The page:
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The Justice Department Is Rethinking Affirmative Action—That’s a Good Thing

A complaint against Harvard’s use of race in admissions may result in an end to this discriminatory practice.

I wrote the article below for the Weekly Standard back August, when the story first came out. Here at CEO we’ve been following the complaint. It’s taken longer than we thought it would for the Justice Department to decide whether to enter the case as a friend of the court or to file its own complaint or—the wrong course in my view—to do nothing. Yet in recent weeks issues over the government’s access to Harvard’s admissions records have been resolved. So there’s reason to think a decision out of Justice might be imminent. Harvard could be the defendant in arguably the most important affirmative action case in higher education since the Michigan pair of cases that the Supreme Court decided in 2003.

The Justice Department is pushing back against New York Times article that claimed it was preparing to investigate and sue universities over affirmative action admissions policies deemed to discriminate against applicants not of the preferred race or ethnicity.
The initial Times story was based on “an internal announcement to the civil rights division” that was leaked, and the leaker had a motivation not hard to guess—to warn civil right liberals about the project and stimulate opposition to it.

However, says the Justice Department, there is no such “project” to sue multiple universities. There is an effort to recruit volunteers “to investigate one administrative complaint filed by a coalition of 64 Asian-American associations in May 2015 that the prior administration left unresolved. The complaint alleges racial discrimination against Asian Americans in a university’s admissions policy and practices,” that university being Harvard. That the department should seek volunteers for this labor could mean that the career civil servants in the civil rights division are not keen on handling the complaint. Justice has not intervened in the case or filed a friend of the court brief—as the Times says in its story Thursday, accurately.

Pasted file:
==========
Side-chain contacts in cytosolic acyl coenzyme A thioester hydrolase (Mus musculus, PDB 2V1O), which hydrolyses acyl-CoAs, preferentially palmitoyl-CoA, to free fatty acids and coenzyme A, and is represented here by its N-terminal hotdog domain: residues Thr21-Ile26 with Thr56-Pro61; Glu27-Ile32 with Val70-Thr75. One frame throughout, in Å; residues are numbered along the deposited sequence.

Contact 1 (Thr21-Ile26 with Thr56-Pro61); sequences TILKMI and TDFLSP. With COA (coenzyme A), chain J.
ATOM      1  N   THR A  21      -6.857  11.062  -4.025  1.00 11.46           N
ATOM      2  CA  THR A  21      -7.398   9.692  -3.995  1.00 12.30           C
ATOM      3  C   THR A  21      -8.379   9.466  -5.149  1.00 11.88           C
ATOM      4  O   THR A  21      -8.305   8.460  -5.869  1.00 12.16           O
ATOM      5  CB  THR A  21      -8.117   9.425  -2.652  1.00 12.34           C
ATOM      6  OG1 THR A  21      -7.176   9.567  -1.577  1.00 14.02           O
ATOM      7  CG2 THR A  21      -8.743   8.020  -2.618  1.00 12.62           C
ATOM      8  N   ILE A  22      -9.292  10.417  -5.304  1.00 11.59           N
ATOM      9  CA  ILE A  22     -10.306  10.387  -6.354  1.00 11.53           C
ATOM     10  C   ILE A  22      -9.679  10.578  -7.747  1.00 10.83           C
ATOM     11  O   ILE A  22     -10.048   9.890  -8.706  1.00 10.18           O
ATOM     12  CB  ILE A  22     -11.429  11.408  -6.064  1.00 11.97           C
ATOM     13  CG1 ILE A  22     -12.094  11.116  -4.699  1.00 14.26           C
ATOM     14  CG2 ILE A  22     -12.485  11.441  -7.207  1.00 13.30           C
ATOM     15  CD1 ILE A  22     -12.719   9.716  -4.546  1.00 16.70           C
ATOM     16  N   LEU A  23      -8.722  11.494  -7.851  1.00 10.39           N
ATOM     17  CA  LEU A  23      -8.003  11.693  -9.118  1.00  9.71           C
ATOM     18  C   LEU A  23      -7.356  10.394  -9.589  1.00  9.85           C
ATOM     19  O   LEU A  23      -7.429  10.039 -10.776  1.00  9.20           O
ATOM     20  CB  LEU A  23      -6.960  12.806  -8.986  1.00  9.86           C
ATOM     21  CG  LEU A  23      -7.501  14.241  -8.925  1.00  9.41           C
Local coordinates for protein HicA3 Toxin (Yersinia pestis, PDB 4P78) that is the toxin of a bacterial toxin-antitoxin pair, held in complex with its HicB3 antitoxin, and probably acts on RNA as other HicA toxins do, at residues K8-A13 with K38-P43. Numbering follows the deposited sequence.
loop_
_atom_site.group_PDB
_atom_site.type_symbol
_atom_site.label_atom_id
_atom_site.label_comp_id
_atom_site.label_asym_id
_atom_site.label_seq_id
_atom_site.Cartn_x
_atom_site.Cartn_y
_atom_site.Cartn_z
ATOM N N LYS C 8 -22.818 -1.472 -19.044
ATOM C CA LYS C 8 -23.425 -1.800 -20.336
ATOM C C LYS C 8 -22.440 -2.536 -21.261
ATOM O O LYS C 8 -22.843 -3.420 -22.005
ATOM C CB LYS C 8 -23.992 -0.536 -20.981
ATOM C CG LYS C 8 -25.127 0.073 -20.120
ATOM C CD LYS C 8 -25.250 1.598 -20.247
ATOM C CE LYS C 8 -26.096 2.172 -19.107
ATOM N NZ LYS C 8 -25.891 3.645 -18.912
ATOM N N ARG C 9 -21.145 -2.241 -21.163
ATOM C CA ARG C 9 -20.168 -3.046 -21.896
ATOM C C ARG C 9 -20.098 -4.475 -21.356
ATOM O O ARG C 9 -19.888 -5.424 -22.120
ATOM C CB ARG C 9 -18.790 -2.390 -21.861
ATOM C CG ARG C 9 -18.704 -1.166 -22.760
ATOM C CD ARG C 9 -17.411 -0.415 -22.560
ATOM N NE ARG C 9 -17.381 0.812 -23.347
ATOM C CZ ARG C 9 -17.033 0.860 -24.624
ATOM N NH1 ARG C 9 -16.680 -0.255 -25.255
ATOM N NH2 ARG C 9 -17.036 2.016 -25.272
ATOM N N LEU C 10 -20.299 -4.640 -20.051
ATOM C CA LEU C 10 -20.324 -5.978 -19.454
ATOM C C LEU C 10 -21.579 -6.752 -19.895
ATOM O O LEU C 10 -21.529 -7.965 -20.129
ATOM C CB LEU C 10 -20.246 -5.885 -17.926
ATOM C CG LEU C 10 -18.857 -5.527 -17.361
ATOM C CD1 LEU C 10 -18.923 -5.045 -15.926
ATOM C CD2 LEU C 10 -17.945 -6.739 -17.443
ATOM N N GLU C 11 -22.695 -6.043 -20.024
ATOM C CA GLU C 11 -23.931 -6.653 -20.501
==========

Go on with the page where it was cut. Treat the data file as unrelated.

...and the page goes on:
All of this is heartening news, for it reveals a Justice Department unwilling to ignore the racial discrimination in admissions that takes place in many elite schools, which have more applicants than seats. One benefit of the endeavor could be the advance of colorblind law, the only kind that makes sense in a multi-racial nation like ours.

It is worth noting that when race-based affirmative action in admissions was introduced, in the 1960s, its advocates vowed that it would be a temporary measure. Obviously, it has not been. Nor has the policy proved as beneficial to minorities as its sponsors have claimed. There are reasons to rethink affirmative action, and finally get it right with the law of non-discrimination.